You’ll need to also write a brief description of what you’re all about as well as adding in the meeting times, date and location. Keep this very simple. Here is what is used in Oxford which is kept to the length of a tweet for simplicity and used on Facebook to promote.

You could adapt this description or start from scratch, but do keep it simple as this will make it a lot easier when it comes to getting the information about the ride out.

Set up social media

Apparently, setting up the Oxford Critical Mass Twitter account and Facebook Page took all of a couple of minutes and using the Critical Mass logo which is easily findable online, this step is the step which really builds the Mass and quickly. There is a great local cycling community on and offline in Oxford so it was just a case of tapping into this great resource. With growing cycling communities up and down the country, it should be easy enough to find like-minded people where you are.

Once the Facebook page is set up. Use the description you’ve written as your page description and as the text for your first post. You can then pin this post to the top of the pages feed (you can do this on Twitter too), so it is the first thing people will see when they visit. Then through the FB page set up an ‘event’ adding your description again, a photo and the time and date you’ve selected.

Here is the event set up for March’s Critical Mass Ride in Oxford to give you some ideas.

Once this is done, you can send the link for your event out on Twitter inviting local cyclists to join the ride. Here is how this was done in Oxford for the January ride.

Keep going…

As with all things, perseverance is a large element of what makes a thing like Critical Mass a success. As I said before, this started 3 months ago in December in the rain with just three cyclists, then 90 on a clear night in January and then 40 odd in February in the rain. As the days get lighter and warmer, more people will come out to join in and this movement will grow.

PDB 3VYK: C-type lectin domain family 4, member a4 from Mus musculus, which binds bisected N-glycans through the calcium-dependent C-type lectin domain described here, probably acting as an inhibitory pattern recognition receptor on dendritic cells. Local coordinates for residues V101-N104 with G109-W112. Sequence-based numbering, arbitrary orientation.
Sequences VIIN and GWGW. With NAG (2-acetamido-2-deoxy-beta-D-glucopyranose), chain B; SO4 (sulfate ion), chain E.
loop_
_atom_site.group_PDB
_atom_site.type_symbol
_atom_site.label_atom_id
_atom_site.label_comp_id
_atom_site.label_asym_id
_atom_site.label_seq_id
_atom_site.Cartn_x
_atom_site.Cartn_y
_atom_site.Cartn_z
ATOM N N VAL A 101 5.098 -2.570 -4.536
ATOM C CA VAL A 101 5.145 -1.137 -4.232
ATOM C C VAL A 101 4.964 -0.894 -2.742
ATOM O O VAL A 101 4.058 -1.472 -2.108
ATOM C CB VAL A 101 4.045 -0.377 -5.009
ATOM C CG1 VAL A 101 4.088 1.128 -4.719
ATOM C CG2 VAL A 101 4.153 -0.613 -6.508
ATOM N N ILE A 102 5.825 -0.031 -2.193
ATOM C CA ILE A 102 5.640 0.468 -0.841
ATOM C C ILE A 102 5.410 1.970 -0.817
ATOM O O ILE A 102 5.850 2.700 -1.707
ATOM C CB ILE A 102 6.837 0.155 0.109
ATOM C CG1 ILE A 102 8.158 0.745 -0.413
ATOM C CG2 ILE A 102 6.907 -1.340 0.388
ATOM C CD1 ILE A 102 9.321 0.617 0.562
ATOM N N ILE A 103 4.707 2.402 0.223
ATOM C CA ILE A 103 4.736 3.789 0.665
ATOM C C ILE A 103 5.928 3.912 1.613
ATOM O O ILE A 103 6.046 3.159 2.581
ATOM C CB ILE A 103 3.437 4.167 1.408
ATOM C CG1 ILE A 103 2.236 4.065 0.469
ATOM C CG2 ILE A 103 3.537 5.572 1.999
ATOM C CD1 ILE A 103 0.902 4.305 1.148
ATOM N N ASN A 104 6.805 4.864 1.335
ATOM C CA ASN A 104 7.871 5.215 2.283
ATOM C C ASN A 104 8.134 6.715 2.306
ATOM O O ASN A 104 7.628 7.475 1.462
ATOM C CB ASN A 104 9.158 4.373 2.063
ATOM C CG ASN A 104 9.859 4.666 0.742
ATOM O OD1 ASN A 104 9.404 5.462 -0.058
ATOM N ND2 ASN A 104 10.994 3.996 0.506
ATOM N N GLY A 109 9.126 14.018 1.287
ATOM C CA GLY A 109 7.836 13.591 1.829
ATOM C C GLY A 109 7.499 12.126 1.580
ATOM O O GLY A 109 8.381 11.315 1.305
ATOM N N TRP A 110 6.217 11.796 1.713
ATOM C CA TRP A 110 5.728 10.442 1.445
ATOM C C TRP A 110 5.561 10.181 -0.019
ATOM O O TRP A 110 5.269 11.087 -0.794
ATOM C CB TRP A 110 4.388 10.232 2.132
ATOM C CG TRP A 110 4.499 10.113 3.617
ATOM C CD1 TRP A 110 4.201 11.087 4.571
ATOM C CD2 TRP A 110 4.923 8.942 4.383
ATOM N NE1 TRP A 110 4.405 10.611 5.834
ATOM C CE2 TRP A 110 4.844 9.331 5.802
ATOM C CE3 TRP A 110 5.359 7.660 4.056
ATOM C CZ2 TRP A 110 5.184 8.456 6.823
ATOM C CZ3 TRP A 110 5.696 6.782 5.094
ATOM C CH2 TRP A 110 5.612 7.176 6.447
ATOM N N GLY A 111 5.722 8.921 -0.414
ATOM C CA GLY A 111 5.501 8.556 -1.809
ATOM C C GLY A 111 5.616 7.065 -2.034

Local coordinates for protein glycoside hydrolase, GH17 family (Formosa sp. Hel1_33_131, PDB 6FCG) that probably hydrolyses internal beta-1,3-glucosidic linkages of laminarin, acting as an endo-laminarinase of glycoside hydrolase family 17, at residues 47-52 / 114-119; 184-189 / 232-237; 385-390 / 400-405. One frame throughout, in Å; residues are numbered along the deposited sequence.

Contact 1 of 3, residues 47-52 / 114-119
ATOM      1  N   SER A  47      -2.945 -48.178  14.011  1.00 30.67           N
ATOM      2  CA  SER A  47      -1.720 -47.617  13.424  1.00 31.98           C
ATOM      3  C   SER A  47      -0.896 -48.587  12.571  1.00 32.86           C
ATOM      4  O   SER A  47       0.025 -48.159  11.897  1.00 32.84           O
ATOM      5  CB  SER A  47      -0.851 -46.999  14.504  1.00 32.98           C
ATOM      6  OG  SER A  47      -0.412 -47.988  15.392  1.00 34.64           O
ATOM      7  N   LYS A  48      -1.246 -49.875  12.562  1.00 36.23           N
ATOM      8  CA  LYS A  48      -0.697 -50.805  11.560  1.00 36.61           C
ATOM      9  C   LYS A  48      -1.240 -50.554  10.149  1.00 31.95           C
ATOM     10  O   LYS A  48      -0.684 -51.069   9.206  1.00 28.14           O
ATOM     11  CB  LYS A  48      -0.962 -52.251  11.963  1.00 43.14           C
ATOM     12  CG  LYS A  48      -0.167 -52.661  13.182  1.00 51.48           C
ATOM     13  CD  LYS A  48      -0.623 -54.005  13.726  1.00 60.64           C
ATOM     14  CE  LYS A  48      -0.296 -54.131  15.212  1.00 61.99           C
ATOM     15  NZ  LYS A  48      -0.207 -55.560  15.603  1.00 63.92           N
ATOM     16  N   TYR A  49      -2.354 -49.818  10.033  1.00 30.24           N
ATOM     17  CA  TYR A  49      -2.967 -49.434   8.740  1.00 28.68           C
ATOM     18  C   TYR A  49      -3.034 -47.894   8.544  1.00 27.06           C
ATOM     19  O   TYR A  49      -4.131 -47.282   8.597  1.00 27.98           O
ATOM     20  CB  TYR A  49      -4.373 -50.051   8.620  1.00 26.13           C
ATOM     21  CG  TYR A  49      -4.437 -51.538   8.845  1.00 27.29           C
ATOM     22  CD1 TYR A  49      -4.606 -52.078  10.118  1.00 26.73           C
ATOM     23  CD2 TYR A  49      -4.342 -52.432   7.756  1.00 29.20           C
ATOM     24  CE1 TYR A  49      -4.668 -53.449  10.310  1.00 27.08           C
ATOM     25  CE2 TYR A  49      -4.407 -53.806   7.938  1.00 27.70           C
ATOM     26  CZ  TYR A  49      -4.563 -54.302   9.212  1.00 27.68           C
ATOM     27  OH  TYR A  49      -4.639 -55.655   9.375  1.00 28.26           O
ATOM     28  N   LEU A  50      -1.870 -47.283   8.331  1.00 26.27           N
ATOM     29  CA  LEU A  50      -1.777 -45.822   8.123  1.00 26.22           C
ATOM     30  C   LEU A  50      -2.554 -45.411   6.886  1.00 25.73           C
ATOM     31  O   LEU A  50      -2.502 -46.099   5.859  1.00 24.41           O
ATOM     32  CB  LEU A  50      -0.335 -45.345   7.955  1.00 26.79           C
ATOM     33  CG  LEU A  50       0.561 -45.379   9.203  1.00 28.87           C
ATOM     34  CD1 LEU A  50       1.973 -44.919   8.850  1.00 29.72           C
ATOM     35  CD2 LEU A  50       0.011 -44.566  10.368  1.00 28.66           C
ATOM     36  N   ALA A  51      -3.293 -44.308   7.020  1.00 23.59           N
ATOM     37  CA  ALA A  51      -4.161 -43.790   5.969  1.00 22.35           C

In conclusion…

Keep it real simple… Set a date and time to stick to every month. Write your description and keep it short and to the point. Set up the Twitter account and Facebook page – as well as the FB event page. Get promoting amongst local cyclists – watch it grow!

And most importantly pedal! Go along to your local Critical Mass and enjoy the camaraderie of your fellow cyclists. You’ll make friends and have so much fun and who knows, you may just change the world…

Are you going to set up a local Critical Mass or do you take part in one in your town or city? I’d love to hear all about it in the comments section below.

Supporting me as a writer…

I am so thrilled that you have stopped by to read this. The reason I create is to have lovely supportive people like you read my words. I would love for you to help me by doing one of the following.

SHARE this post with your friends and family on social media.

COMMENT in the section below and let me know your thoughts.

Thanks for reading. Until next time…


This Post Has 4 Comments

  1. Scott

    Awesome! Would love to see this help others in their towns and cities. πŸ‘πŸΌ

    1. Richard

      Thanks for reading Scott!

Leave a Reply